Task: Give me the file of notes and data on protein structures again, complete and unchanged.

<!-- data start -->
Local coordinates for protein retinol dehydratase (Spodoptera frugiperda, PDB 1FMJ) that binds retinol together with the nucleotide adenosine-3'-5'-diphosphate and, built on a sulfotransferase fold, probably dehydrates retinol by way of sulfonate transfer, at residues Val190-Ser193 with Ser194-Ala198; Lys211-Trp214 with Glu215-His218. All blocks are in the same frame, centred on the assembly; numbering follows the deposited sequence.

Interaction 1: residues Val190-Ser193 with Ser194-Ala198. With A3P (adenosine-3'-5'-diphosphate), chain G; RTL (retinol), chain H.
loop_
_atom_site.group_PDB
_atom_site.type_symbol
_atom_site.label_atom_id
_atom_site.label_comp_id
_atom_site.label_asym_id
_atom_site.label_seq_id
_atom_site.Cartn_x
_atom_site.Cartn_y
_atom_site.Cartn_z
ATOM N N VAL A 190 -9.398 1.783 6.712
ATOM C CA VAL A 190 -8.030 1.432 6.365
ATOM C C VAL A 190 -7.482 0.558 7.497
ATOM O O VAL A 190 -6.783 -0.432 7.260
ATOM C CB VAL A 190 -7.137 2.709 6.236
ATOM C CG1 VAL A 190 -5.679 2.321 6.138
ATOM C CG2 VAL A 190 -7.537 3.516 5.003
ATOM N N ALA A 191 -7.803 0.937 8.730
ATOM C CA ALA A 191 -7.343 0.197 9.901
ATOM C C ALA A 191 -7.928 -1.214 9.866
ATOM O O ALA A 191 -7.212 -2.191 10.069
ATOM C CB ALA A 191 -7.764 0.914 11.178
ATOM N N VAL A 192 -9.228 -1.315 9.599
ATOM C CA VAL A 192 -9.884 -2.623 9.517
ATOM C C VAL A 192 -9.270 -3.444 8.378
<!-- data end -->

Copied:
Local coordinates for protein retinol dehydratase (Spodoptera frugiperda, PDB 1FMJ) that binds retinol together with the nucleotide adenosine-3'-5'-diphosphate and, built on a sulfotransferase fold, probably dehydrates retinol by way of sulfonate transfer, at residues Val190-Ser193 with Ser194-Ala198; Lys211-Trp214 with Glu215-His218. All blocks are in the same frame, centred on the assembly; numbering follows the deposited sequence.

Interaction 1: residues Val190-Ser193 with Ser194-Ala198. With A3P (adenosine-3'-5'-diphosphate), chain G; RTL (retinol), chain H.
loop_
_atom_site.group_PDB
_atom_site.type_symbol
_atom_site.label_atom_id
_atom_site.label_comp_id
_atom_site.label_asym_id
_atom_site.label_seq_id
_atom_site.Cartn_x
_atom_site.Cartn_y
_atom_site.Cartn_z
ATOM N N VAL A 190 -9.398 1.783 6.712
ATOM C CA VAL A 190 -8.030 1.432 6.365
ATOM C C VAL A 190 -7.482 0.558 7.497
ATOM O O VAL A 190 -6.783 -0.432 7.260
ATOM C CB VAL A 190 -7.137 2.709 6.236
ATOM C CG1 VAL A 190 -5.679 2.321 6.138
ATOM C CG2 VAL A 190 -7.537 3.516 5.003
ATOM N N ALA A 191 -7.803 0.937 8.730
ATOM C CA ALA A 191 -7.343 0.197 9.901
ATOM C C ALA A 191 -7.928 -1.214 9.866
ATOM O O ALA A 191 -7.212 -2.191 10.069
ATOM C CB ALA A 191 -7.764 0.914 11.178
ATOM N N VAL A 192 -9.228 -1.315 9.599
ATOM C CA VAL A 192 -9.884 -2.623 9.517
ATOM C C VAL A 192 -9.270 -3.444 8.378